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HomeOpinionPolitically CorrectWhat explains Modi’s silence as states fight on, relations with Centre worsen

What explains Modi’s silence as states fight on, relations with Centre worsen

Whether it's Karnataka-Maharahstra or Assam-Meghalaya, Modi govt's reluctance to get dragged into border disputes is self-defeating.

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It’s not often that a chief minister publicly disapproves a proposed visit by ministers of another state. The CM finds it ‘inappropriate’ and gets his chief secretary to convey the same to the neighbouring state.

Whatever happened to Vasudhaiva Kutumbakam! It looks bizarre as the CM and ministers from the neighbouring state are from the same party, the Bharatiya Janata Party (BJP), and ally Balasahebanchi Shiv Sena. But this is only the latest in the border row between Karnataka and Maharashtra.

“We are capable of protecting the borders of Karnataka,” CM Basavaraj Bommai thundered last month. The steeliness of his tone would befit Ukrainian President Volodymyr Zelenskyy while he addresses his countrymen. The decades-long dispute between the two states over 800-odd villages in Karnataka threatens to take an ugly turn as the two governments have upped the ante, announcing pensions and incentives for linguistic groups—Kannada and Marathi-speaking—in each other’s state.

The Centre has, in the meantime, chosen to be a mute spectator. One could argue that the ruling parties in these two states are just playing to the gallery and there is nothing serious about their statements. Maharashtra deputy CM Devendra Fadnavis, while demanding the inclusion of Karnataka’s Marathi-speaking areas in Maharashtra, maintains that there is no enmity between the two states and it’s a legal issue that’s being pursued in the Supreme Court. Be that as it may, but raising political temperatures on this issue may lead to unintended consequences. Maybe, Prime Minister Narendra Modi is too caught up with poll campaigns to focus on what may be a mere battle of political one upmanship. Or, maybe, it’s politically inconvenient for the top BJP leadership to get embroiled in a dispute between two states where it has huge stakes.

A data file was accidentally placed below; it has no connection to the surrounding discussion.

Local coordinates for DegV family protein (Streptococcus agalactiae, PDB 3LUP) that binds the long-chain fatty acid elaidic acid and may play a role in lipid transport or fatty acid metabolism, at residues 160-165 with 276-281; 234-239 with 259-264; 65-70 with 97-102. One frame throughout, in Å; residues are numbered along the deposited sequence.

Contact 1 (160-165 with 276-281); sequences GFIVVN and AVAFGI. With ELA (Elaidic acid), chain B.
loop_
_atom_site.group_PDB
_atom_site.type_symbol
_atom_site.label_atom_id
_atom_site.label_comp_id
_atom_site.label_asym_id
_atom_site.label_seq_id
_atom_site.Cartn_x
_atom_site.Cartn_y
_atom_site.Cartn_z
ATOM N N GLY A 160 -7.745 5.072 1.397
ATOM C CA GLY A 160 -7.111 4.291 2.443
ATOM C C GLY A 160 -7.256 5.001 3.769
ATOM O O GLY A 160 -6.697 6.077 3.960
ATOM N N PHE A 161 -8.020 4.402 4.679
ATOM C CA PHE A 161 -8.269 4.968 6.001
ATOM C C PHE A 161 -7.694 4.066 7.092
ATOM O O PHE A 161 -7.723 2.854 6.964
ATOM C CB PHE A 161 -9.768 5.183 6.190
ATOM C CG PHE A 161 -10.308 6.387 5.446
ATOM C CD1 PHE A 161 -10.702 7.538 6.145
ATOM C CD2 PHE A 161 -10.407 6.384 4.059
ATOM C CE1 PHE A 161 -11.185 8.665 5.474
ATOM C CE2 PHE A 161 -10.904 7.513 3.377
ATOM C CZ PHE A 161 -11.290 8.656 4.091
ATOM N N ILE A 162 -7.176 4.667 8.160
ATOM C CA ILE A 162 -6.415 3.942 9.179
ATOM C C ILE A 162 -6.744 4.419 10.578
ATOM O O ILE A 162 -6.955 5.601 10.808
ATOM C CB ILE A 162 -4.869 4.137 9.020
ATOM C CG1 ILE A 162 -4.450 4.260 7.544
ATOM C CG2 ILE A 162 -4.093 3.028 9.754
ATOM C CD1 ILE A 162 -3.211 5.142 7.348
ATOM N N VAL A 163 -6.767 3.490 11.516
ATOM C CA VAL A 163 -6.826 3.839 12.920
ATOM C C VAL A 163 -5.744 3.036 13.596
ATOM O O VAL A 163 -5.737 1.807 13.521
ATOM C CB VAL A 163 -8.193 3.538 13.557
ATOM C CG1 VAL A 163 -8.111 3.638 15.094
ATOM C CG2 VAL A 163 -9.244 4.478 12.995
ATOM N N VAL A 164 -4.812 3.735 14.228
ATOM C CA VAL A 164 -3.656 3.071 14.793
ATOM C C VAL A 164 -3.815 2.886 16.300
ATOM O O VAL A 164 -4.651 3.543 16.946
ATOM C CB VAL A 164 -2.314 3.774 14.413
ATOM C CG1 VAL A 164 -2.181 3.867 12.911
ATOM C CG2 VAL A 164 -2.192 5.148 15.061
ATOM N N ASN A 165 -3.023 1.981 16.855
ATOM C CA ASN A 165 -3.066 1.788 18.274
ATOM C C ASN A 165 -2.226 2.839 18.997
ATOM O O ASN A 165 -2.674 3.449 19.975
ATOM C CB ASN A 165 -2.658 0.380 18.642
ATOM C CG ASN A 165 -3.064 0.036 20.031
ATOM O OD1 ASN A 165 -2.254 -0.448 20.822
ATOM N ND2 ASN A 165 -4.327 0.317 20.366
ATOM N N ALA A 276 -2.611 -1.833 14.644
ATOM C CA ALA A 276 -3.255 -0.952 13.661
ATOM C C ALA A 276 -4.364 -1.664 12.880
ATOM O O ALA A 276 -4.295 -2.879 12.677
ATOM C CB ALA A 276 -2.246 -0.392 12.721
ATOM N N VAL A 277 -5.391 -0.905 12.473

Also read: It’s time to reset Centre-state relations. Onus rests on the central government

Long list of Centre-state, inter-state disputes

The Centre’s seeming reluctance to get dragged into border disputes is, however, self-defeating. A party that constantly invokes Sardar Patel’s contributions to the making of India can’t be looking the other way as border disputes threaten to turn bloody. Just about a fortnight ago, six people were killed in police firing on the Assam-Meghalaya border. It included five villagers from Meghalaya and an Assam forest guard, sparking tensions on both sides of the border. Meghalaya CM Conrad Sangma flew down to Delhi to meet Union Home Minister Amit Shah and demand a central probe into firing “by Assam police”. The BJP, which rules Assam, is also a part of the Sangma-led coalition government in Meghalaya. 

In July 2021, five Assam police personnel were killed in firing by Mizoram police in a border flare-up. It led to prolonged tensions between the two states even as PM Modi and Amit Shah refrained from reacting to the incident for weeks.

So much was the hostility between the two sides that Mizoram police lodged an FIR against Assam CM Himanta Biswa Sarma. It was withdrawn subsequently. The Assam-Mizoram border clash happened barely two days after Amit Shah had returned from Shillong after a meeting on inter-state border disputes.

Assam also has border disputes with Arunachal Pradesh and Nagaland. Assam CM Sarma has been proactively engaging with his counterparts in these states to resolve these disputes. But given their complexities and strong public sentiments on all sides of these borders, the Centre must play a much more proactive role and not just make customary statements here and there, leaving it to the warring parties to sort things out on their own.